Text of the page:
Team led by MBK buys Tesco unit for $8.5b

Customers buying goods at a Homeplus retail store in Seoul yesterday. The purchase of Homeplus by a consortium led by MBK Partners puts the retailer back in South Korean ownership for the first time in 16 years.
Customers buying goods at a Homeplus retail store in Seoul yesterday. The purchase of Homeplus by a consortium led by MBK Partners puts the retailer back in South Korean ownership for the first time in 16 years.PHOTO: AGENCE FRANCE-PRESSE

Temasek, part of consortium that won bid for S. Korean retailer Homeplus, invested $570m

Singapore investment firm Temasek Holdings is among a group of investors that have sealed a US$6 billion (S$8.5 billion) deal to buy South Korean retailer Homeplus from embattled British consumer giant Tesco.

The consortium of buyers is led by South Korea's largest private equity firm, MBK Partners, and also includes Canadian pension funds.

The group beat several other suitors, including American private equity firm The Carlyle Group and Singapore's GIC, which had teamed up to put in a bid.

The Straits Times understands Temasek's investment is about US$400 million (S$570 million). The deal is set to be the largest merger or acquisition ever done in South Korea. It will also be the biggest buyout ever seen in Asia Pacific.

This latest investment will fit in naturally with Temasek's portfolio, as consumer products has been one of the firm's top sectors for new investments in recent years. Last year, for example, it invested US$5.7 billion in health and beauty retailer A.S. Watson.

For Tesco, Britain's biggest retailer, the sale of Homeplus is a potential lifeline, aimed at helping turn the business around after it made a record £6.4 billion (S$13.8 billion) loss in the latest financial year.

It is also cleaning up an accounting scandal in which it had overstated profits by £263 million, by incorrectly booking payments from suppliers.

Tesco said in a statement yesterday that proceeds from the sale will be used to pay off debts and buy some of the stores that it leases.

"This sale realises material value for shareholders and allows us to make significant progress on our strategic priority of protecting and strengthening our balance sheet," Tesco chief executive Dave Lewis said in a statement yesterday.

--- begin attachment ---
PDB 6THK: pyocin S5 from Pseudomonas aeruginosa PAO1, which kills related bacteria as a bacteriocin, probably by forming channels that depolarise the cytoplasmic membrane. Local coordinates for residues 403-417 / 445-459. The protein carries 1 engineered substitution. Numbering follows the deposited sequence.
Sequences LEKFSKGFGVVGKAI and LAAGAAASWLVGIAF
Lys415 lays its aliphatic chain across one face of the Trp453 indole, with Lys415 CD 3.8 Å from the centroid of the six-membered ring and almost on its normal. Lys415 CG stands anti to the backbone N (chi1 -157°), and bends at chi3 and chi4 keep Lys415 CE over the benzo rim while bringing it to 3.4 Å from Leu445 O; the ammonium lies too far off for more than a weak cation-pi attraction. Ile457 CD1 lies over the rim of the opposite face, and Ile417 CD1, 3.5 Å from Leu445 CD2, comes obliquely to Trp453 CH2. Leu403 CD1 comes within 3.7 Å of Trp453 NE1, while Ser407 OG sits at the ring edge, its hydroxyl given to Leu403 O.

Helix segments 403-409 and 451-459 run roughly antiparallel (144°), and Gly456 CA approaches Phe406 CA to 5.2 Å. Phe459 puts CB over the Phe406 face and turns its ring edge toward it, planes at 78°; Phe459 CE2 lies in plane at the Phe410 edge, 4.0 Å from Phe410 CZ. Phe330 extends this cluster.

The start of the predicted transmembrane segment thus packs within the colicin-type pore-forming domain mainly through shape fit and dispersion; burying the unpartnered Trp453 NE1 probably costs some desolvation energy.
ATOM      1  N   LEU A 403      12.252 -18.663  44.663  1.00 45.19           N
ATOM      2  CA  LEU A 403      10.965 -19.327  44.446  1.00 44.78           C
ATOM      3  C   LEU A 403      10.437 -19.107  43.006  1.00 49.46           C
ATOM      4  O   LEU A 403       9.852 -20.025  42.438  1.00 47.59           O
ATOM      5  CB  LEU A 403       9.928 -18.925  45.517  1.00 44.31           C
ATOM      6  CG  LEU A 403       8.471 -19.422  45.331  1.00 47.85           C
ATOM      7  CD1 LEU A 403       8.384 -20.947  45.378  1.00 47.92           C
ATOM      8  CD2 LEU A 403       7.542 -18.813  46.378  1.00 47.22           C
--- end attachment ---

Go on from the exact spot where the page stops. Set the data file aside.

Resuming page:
Mr Lewis, who was parachuted in last year to head an overhaul of the business, has also axed over 11,000 jobs at Tesco worldwide. The idea of selling Homeplus arose during a strategic review he launched on its operations last year. "During this review, a considerable level of unsolicited interest was received from several parties in relation to the Homeplus business," Tesco said.

The purchase of Homeplus by MBK Partners puts the retailer back in South Korean ownership for the first time in 16 years. But its new owners have a task ahead as well.

Homeplus has seen three years of declining profit and revenue, and earlier this year recorded a full-year loss of £96 million for the 12 months ended February. This was partly due to a new Korean law aimed at protecting small grocers that curbs its opening hours during weekends.

It has also been embroiled in disputes with its labour union and earlier this year, company executives were indicted on charges of illegally selling the personal data of 24 million customers to insurance firms.

Homeplus has 140 hypermarkets, 375 smaller supermarkets and 327 convenience stores across South Korea. The deal is expected to be completed in the fourth quarter of this year, Tesco said.

A version of this article appeared in the print edition of The Straits Times on September 08, 2015, with the headline 'Team led by MBK buys Tesco unit for $8.5b'. Print Edition | Subscribe